Abstract: Davison and Baum (2000) developed a concurrent-schedule procedure where the relative frequency of reinforcement changed a number of times within each session, and each reinforcer ratio was separated by a 10 s black-out. They found that subjects’ behaviour adapted quickly to changes in the reinforcer ratio, with subjects showing good levels of sensitivity to the reinforcer ratios (as measured by the generalised matching law – Baum, 1974). This general procedure has been used with pigeons (e.g., Davison & Baum, 2000, 2002; Landon & Davison, 2001) and also with rats (e.g., research currently underway in our laboratory). This talk will present findings from a similar procedure with human participants where participants were presented with four different reinforcer ratios (components), each separated by a 10 s inter-component interval. Participants obtained 30 reinforcers per component and 120 reinforcers in total to exit the session. Analyses will look at how participants’ sensitivities change within each component and also across each of the four different components.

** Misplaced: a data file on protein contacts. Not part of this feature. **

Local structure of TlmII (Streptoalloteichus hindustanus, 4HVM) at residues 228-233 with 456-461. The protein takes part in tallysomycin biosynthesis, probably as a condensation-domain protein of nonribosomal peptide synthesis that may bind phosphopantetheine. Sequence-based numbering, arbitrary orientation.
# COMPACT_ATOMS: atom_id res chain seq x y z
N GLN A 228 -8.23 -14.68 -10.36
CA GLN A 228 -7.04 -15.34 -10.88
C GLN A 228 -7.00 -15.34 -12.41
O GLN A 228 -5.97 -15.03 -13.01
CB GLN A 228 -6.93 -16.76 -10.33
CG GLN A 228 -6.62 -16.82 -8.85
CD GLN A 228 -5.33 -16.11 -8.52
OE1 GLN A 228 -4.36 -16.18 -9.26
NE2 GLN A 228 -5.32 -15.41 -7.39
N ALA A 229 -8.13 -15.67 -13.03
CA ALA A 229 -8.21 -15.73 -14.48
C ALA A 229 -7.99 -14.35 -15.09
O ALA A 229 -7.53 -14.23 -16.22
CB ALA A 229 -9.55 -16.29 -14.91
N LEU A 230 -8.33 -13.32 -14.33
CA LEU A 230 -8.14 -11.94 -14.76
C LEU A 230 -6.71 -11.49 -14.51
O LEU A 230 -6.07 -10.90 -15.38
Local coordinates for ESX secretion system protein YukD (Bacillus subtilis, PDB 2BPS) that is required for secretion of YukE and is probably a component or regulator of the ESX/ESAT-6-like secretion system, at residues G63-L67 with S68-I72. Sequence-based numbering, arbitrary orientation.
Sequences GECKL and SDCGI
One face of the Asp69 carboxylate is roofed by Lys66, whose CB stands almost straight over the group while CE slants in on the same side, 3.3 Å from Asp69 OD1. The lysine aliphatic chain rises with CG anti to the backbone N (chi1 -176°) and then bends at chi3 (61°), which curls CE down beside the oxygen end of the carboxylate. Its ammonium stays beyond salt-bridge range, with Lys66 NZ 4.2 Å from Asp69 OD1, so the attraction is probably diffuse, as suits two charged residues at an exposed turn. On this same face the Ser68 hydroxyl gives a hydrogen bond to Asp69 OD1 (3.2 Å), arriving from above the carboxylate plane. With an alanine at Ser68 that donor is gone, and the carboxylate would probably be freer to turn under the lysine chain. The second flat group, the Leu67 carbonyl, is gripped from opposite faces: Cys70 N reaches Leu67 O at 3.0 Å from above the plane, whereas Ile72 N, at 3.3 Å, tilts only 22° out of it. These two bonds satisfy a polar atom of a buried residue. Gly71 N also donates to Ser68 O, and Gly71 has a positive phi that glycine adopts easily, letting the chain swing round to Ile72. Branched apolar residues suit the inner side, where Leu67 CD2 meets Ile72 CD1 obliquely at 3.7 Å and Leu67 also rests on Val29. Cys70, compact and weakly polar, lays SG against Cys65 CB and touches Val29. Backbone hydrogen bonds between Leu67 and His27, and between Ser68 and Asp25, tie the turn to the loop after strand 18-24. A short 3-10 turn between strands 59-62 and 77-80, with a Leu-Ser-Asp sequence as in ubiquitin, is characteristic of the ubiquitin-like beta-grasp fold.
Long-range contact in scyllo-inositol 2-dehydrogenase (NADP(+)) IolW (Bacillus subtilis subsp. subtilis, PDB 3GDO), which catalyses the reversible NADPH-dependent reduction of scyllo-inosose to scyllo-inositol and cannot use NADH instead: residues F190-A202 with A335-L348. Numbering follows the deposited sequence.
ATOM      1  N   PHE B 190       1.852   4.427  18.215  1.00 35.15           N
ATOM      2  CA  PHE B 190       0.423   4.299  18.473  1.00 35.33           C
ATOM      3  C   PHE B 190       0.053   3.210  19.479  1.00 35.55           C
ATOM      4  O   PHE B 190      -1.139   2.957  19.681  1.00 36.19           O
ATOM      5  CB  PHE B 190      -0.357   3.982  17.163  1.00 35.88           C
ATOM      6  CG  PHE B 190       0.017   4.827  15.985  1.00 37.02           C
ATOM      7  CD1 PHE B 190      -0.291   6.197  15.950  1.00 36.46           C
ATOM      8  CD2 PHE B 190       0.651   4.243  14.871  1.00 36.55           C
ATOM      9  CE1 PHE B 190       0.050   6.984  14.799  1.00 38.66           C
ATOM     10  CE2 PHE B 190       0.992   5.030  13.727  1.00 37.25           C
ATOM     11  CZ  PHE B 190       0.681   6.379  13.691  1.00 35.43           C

The Impact of Self-Injurious Behaviour on Tutor’s Time Allocation: An Application of the Matching Law.
Domain: Basic Research
LEWIS A. BIZO (Southern Cross University), Louisa Ellen Salmon (Southern Cross University), Tom Randell (University of Southampton), Martin Hall (University of Southampton), Bob Remington (University of Southampton)
Abstract: Participants were asked to teach an object matching task to each of two virtual children that simulated children that self-injured using an interactive computer simulation. In two separate experiments the relative rates of self-injury that the two virtual children engaged in was manipulated across three conditions in a repeated-measures design. The proportion of time a tutor spent teaching each child was plotted as a function of the relative rate of self-injurious behaviour. Most participants under-matched and spent roughly equal amounts of time teaching each child, a few participants matched their time allocation in almost the same proportion as the rate of self-injurious behaviour. The present study represents an application of Herrnstein’s Matching Law to an applied problem. Implications for use of this computer simulation for demonstrating to naïve tutors the impact self-injurious behaviour can have on their time allocation is discussed.